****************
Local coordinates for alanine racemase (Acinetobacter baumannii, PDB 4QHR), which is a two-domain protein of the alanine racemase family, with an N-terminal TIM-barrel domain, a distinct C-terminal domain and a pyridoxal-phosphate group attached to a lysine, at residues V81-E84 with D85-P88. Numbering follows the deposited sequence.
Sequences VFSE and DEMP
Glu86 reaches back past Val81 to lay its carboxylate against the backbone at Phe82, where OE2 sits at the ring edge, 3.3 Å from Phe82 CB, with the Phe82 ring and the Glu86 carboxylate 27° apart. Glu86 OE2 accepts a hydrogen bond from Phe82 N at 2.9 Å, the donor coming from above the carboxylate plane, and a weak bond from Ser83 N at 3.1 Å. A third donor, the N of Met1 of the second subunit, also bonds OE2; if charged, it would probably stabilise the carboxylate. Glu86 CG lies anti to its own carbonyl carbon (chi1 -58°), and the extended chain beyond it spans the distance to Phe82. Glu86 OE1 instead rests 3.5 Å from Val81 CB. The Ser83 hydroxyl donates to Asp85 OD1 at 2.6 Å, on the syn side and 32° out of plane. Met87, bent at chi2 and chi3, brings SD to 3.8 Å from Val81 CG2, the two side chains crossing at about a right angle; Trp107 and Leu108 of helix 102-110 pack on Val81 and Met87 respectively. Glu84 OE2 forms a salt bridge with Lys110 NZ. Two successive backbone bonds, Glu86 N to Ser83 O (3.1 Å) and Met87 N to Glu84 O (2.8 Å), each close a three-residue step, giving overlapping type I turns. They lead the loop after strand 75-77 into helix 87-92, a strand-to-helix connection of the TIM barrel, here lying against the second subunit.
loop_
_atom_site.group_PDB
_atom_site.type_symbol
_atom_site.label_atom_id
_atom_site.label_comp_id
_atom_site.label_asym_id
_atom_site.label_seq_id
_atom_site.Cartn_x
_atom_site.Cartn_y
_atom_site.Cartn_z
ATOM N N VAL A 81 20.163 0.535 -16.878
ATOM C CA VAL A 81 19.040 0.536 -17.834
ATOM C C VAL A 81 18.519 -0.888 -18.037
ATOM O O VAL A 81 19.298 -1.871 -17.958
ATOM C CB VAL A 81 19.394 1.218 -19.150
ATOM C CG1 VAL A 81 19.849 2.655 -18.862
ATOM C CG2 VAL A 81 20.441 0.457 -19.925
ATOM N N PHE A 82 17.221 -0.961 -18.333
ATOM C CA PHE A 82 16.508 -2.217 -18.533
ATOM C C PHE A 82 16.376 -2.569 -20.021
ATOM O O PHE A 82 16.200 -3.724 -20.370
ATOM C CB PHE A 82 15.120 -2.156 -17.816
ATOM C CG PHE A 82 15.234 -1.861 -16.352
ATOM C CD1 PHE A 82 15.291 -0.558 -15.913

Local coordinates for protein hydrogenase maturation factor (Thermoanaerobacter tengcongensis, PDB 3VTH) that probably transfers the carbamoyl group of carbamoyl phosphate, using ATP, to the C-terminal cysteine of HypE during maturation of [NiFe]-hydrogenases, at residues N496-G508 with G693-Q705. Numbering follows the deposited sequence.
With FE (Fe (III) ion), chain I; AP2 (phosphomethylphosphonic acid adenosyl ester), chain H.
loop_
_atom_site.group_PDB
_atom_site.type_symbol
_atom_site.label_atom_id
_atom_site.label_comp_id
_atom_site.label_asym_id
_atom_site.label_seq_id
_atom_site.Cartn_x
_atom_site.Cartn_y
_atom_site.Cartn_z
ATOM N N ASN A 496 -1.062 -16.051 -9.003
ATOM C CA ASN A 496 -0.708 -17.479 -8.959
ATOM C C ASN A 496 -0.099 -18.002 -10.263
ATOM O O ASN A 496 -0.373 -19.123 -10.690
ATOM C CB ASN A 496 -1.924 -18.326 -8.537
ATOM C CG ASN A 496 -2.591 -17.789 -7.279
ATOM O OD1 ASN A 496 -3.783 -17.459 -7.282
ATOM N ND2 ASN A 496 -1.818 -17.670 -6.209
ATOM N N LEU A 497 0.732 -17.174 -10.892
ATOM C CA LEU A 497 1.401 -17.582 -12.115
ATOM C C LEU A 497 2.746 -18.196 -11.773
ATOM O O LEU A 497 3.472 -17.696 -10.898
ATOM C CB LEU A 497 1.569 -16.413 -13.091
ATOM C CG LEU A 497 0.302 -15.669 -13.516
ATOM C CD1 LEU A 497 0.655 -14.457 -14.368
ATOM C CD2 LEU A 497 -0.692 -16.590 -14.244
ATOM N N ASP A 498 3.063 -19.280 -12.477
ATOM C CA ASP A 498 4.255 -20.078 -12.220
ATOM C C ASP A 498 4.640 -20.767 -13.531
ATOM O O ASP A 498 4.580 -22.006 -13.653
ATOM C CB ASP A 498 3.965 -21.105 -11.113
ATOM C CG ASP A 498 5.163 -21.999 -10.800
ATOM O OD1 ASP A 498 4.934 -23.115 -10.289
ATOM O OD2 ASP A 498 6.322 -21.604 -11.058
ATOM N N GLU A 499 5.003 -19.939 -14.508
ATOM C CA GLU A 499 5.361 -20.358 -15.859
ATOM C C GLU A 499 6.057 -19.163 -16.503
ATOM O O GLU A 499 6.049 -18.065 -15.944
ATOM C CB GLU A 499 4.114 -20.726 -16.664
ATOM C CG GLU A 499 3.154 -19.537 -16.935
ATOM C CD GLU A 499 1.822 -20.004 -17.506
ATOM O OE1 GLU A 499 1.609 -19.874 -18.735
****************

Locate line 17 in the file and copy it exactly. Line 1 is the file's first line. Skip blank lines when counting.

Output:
ATOM O O VAL A 81 19.298 -1.871 -17.958